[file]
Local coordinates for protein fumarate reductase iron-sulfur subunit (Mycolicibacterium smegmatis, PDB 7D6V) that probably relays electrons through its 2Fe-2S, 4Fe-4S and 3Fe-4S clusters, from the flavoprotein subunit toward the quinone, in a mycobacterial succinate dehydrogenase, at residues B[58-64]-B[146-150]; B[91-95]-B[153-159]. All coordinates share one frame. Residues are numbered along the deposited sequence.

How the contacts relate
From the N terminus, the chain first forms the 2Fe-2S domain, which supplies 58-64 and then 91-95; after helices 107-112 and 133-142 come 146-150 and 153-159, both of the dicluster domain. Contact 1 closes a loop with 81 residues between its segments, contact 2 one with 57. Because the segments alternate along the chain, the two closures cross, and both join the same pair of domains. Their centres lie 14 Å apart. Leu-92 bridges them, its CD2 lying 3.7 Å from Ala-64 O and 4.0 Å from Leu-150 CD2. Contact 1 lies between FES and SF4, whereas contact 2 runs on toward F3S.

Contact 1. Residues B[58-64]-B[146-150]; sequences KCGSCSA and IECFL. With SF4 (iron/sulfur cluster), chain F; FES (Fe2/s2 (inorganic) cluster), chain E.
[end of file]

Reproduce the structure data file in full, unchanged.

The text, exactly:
Local coordinates for protein fumarate reductase iron-sulfur subunit (Mycolicibacterium smegmatis, PDB 7D6V) that probably relays electrons through its 2Fe-2S, 4Fe-4S and 3Fe-4S clusters, from the flavoprotein subunit toward the quinone, in a mycobacterial succinate dehydrogenase, at residues B[58-64]-B[146-150]; B[91-95]-B[153-159]. All coordinates share one frame. Residues are numbered along the deposited sequence.

How the contacts relate
From the N terminus, the chain first forms the 2Fe-2S domain, which supplies 58-64 and then 91-95; after helices 107-112 and 133-142 come 146-150 and 153-159, both of the dicluster domain. Contact 1 closes a loop with 81 residues between its segments, contact 2 one with 57. Because the segments alternate along the chain, the two closures cross, and both join the same pair of domains. Their centres lie 14 Å apart. Leu-92 bridges them, its CD2 lying 3.7 Å from Ala-64 O and 4.0 Å from Leu-150 CD2. Contact 1 lies between FES and SF4, whereas contact 2 runs on toward F3S.

Contact 1. Residues B[58-64]-B[146-150]; sequences KCGSCSA and IECFL. With SF4 (iron/sulfur cluster), chain F; FES (Fe2/s2 (inorganic) cluster), chain E.